I had started using Adderall while I was still in the music business, because I liked that it helped me focus and get things done. But even after I had fired all my clients, I was still on it. I was feeling like shit for taking it, but if I didn’t I felt tired and bloated all day long.

As I started down the path of finding my bliss, I felt this deep knowing that I had to come off the Adderall. But I wasn’t ready yet. I had been on heavy stimulants for years. Who would or wouldn’t I be without it? Without my drug, how would I create? Those questions scared me to death. But I knew I had to face my greatest fears. So a few months after I fired my clients, I decided to stop Adderall cold turkey.

It was rough, and I went through withdrawal for a long time. I had no energy and I slipped into a depression. I quickly transferred my addiction from Adderall to food, and started eating anything and everything in sight. It was a step up, but not one I could sustain for very long. I was praying for help. Thankfully, as happens with the Divine, help arrived.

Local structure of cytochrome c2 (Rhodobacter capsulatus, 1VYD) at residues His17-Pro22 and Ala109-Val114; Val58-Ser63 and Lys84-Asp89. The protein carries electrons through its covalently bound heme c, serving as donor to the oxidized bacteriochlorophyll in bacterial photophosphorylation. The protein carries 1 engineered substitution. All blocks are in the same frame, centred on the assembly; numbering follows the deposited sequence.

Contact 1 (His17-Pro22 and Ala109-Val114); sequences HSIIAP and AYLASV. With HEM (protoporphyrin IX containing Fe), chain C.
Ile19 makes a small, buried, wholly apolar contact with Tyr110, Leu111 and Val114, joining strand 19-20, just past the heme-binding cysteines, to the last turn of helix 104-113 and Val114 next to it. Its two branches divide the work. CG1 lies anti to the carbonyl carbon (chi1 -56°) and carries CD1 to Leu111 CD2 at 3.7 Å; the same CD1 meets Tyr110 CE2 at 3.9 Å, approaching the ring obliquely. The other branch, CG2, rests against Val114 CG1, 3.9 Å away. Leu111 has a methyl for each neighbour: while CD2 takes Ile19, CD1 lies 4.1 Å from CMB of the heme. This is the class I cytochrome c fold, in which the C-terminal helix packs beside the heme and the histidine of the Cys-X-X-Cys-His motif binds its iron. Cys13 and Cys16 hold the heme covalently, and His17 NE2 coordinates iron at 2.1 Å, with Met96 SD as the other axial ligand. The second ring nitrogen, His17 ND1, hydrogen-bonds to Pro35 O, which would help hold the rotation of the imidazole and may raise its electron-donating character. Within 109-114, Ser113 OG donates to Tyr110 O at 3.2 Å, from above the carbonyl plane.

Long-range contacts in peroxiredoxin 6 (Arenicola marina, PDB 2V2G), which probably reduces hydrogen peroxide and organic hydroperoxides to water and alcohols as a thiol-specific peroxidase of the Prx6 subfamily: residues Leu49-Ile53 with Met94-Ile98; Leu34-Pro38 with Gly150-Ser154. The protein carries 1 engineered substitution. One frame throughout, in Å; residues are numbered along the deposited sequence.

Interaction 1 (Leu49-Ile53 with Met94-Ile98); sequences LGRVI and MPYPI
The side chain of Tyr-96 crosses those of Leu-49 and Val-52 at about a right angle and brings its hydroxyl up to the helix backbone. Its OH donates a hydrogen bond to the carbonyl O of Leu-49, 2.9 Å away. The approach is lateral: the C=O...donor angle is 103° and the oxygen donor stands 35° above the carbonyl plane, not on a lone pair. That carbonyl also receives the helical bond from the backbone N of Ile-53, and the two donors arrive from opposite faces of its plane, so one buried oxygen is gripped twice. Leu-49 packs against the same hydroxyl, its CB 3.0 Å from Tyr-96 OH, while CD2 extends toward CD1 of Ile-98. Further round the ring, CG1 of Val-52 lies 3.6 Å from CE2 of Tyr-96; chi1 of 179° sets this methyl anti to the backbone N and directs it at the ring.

Thank God for iTunes.

I was looking for more Caroline Myss material on the popular media player when I saw that “Other people who bought Caroline Myss also bought Wayne Dyer.” I had never heard of Wayne Dyer, but I was intrigued by the name of his book, The Power of Intention: Learning to Co-create Your World Your Way. I liked the sound of that. I didn’t know what “co-creation” was, but making my world my way? That sounded good to me. I bought The Power of Intention on audio; I’m dyslexic, so it’s almost impossible for me to read for any length of time—let alone retain the information.

So I got the audiobook and started listening. And I couldn’t stop. I listened, and listened, and listened, and listened.